Rose Pritchard shows up at the doorstep of a Cumbrian Bed & Breakfast in the middle of the night one rainy evening. She and daughter Maddie have left everything behind in the search of a fresh start but Rose truly doesn't know what exactly she's doing so far away from home except for the fact that this is last known whereabouts of a man that made a lasting impression on her more than seven years ago.
Rose knows that she only has a little time before her past catches up with her and that she must find the answers that she is seeking quickly. What Rose finds in the end is far more than just the answers that she was looking for- she finds herself.
Dearest Rose touches on a very different topic than the ones that she usually tackles. It explores the topic of abuse- mental, physical and emotional- and how being abused can affect the victim in so many ways. The topic was handled with such grace and emotion and I was really able to connect with what the author was saying. There was one scene in particular that stuck with me long after I finished the book. *SPOILER ALERT* Rose's best friend, spunky Shona, is in an abusive on-again, off-again relationship. Shona comes out to visit and support Rose in her self-discovery and she admits that she is thinking of going back to her boyfriend, that he deserves a second chance. Rose urges Shona not to go back to him, that no good can come of it, but Shona returns to him anyways with some devastating consequences. That scene really made me re-consider my perspective on women who are abused. I have always wondered why women return to the men that hurt them so deeply, but Rowan Coleman certainly presented this situation in an interesting light. This story manages to be both heartbreaking and enlightening at the same time.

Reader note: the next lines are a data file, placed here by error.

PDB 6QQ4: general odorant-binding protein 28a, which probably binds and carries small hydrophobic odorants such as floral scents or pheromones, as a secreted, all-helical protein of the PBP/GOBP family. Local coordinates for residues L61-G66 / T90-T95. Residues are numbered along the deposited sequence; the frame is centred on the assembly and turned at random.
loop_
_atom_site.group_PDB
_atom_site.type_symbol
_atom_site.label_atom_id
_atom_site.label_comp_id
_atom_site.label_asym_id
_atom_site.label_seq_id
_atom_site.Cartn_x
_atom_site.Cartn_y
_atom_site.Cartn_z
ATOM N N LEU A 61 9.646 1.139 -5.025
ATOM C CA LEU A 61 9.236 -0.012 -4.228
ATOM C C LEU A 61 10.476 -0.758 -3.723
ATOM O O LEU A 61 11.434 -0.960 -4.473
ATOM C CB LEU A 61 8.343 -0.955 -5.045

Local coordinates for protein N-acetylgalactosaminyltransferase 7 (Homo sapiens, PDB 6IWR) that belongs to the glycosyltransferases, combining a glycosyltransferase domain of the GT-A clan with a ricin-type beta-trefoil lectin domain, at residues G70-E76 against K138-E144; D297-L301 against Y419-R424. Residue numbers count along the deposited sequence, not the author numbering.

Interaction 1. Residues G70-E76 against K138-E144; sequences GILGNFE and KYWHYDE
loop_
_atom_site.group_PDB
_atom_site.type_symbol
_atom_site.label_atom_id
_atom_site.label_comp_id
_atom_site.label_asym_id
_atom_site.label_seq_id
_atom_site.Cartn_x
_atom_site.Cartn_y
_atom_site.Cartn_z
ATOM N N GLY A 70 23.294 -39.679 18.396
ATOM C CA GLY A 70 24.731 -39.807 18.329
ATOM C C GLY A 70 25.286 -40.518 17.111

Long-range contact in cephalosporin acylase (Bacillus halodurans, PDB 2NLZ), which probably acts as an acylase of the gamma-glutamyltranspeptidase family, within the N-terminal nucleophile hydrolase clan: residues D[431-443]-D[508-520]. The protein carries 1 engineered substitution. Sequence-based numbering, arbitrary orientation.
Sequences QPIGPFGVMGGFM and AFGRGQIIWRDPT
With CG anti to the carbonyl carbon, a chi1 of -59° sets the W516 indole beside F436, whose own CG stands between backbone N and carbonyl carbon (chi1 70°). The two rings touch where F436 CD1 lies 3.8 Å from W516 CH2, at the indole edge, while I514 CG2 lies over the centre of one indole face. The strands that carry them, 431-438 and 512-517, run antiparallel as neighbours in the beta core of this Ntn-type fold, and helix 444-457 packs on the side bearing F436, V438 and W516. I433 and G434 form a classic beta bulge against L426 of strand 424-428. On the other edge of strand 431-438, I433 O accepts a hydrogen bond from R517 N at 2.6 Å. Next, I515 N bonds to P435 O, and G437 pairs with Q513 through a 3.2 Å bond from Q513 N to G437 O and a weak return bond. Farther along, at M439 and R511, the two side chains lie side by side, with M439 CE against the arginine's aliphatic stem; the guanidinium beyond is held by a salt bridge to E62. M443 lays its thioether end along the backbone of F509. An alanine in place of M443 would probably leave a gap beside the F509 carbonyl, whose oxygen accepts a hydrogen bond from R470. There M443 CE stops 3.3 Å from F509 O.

I did have one complaint about Dearest Rose, and that was that I felt that the story came together too neatly towards the end. Things fell into place rather perfectly in one way and I believe that things rarely come together like that. Hurt feelings that have accumulated over many years do not disappear as quickly as they did in this story and I felt that it would have been more realistic towards the end if things remained a little messy.
I appreciated the character development in Dearest Rose. The characters were flawed and real and difficult and quirky. Despite the fact that the topic was dark and often difficult to discuss I found myself truly appreciating this story and all that it had to offer. Rowan Coleman tackles a difficult subject with talent and sensitivity and the result is a highly readable book that I can recommend wholeheartedly. My thanks to the publisher for providing me with a review copy of this book.